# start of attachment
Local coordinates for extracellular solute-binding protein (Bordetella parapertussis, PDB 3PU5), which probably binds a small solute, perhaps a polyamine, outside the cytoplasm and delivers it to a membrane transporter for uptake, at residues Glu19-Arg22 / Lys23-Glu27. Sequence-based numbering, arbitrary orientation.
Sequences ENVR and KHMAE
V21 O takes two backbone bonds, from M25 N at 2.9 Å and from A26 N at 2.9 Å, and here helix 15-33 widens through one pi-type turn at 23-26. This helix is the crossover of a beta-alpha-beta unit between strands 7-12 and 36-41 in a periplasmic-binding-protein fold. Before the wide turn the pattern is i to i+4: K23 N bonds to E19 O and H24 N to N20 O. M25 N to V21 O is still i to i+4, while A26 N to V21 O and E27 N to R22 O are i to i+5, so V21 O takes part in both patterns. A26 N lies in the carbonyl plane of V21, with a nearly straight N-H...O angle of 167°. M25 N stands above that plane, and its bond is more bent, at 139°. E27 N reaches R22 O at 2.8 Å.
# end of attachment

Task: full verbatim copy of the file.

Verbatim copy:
Local coordinates for extracellular solute-binding protein (Bordetella parapertussis, PDB 3PU5), which probably binds a small solute, perhaps a polyamine, outside the cytoplasm and delivers it to a membrane transporter for uptake, at residues Glu19-Arg22 / Lys23-Glu27. Sequence-based numbering, arbitrary orientation.
Sequences ENVR and KHMAE
V21 O takes two backbone bonds, from M25 N at 2.9 Å and from A26 N at 2.9 Å, and here helix 15-33 widens through one pi-type turn at 23-26. This helix is the crossover of a beta-alpha-beta unit between strands 7-12 and 36-41 in a periplasmic-binding-protein fold. Before the wide turn the pattern is i to i+4: K23 N bonds to E19 O and H24 N to N20 O. M25 N to V21 O is still i to i+4, while A26 N to V21 O and E27 N to R22 O are i to i+5, so V21 O takes part in both patterns. A26 N lies in the carbonyl plane of V21, with a nearly straight N-H...O angle of 167°. M25 N stands above that plane, and its bond is more bent, at 139°. E27 N reaches R22 O at 2.8 Å.